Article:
Whenever you declare a String like String s = "hello" the JVM puts that object in the pool of Strings maintained by the String class, unless a matching String is already there, in which case it points the new String object to that place in memory.
Whenever you use the '==' operator on objects, you are comparing references. So, the following code will return true:
Now, whenever you use the + operator on two Strings, a new String object, and hence a new reference, is always returned, so your first 3 checks all returned false.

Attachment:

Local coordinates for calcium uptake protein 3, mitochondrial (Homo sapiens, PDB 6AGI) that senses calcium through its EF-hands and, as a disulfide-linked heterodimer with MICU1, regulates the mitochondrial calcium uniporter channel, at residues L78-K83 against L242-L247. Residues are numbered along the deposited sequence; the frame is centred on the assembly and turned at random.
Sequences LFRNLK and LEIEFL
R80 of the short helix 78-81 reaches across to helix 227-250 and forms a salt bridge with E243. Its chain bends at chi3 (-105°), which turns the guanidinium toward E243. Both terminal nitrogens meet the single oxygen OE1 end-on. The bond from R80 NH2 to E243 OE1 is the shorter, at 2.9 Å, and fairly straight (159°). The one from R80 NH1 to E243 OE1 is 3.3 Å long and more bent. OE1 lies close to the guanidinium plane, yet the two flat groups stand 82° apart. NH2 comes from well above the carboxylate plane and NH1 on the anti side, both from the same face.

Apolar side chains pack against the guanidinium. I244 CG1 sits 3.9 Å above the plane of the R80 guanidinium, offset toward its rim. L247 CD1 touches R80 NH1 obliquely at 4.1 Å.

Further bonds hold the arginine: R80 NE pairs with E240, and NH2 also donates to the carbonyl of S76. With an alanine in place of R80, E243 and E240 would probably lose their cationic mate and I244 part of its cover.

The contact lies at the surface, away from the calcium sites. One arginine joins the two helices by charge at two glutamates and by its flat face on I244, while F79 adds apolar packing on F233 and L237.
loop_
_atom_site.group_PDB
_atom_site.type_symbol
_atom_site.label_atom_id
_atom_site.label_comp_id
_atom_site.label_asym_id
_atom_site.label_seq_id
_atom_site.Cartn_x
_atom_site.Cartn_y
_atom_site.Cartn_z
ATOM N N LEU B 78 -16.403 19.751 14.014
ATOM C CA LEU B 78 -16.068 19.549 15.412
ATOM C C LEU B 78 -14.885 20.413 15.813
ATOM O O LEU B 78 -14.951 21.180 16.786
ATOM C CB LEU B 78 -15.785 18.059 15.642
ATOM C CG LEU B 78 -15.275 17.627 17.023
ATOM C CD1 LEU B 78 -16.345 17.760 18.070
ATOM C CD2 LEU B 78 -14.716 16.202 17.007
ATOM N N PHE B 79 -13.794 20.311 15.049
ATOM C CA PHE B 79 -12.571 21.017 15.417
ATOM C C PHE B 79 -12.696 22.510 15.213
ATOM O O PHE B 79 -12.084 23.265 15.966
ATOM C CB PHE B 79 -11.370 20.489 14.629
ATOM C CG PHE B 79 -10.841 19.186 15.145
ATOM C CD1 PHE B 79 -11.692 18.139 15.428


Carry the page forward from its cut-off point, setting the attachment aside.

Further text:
When you used the 'intern()' method, however, you forced the JVM to compare your new String to all the Strings in the String pool (mentioned earlier), and return a reference to any one that it found a match for. So, it found that "helloworld" was already there, and returned a reference to it, rather than creating an entirely new object. Of course, "helloworld" == "helloworld".